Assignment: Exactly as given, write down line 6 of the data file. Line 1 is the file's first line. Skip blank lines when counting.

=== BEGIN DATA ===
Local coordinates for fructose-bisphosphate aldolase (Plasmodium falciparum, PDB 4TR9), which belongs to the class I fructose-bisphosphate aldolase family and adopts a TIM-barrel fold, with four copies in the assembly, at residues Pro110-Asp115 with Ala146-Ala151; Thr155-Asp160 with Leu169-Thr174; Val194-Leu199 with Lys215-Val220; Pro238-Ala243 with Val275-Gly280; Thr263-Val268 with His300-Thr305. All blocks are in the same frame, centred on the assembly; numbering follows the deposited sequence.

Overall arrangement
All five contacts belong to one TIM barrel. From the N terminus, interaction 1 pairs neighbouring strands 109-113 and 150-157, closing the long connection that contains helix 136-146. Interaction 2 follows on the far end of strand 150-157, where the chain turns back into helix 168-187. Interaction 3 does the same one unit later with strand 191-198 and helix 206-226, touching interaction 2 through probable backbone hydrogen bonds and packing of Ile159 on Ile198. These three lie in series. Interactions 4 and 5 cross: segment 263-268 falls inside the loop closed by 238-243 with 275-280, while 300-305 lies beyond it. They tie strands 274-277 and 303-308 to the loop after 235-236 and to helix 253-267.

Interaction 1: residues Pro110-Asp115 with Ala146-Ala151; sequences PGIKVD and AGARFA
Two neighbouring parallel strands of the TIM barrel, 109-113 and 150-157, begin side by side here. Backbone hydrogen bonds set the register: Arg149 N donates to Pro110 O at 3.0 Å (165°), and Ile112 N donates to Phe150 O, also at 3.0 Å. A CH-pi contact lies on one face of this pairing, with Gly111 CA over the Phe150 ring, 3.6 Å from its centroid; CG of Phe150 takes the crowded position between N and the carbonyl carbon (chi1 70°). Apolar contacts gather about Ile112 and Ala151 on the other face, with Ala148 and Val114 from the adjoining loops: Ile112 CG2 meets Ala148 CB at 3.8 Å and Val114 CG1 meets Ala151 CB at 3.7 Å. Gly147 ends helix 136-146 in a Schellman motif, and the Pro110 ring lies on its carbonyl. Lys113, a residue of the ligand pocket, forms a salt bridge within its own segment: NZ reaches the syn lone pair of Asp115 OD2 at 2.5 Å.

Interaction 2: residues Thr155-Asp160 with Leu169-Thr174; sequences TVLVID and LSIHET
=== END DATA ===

Interaction 2: residues Thr155-Asp160 with Leu169-Thr174; sequences TVLVID and LSIHET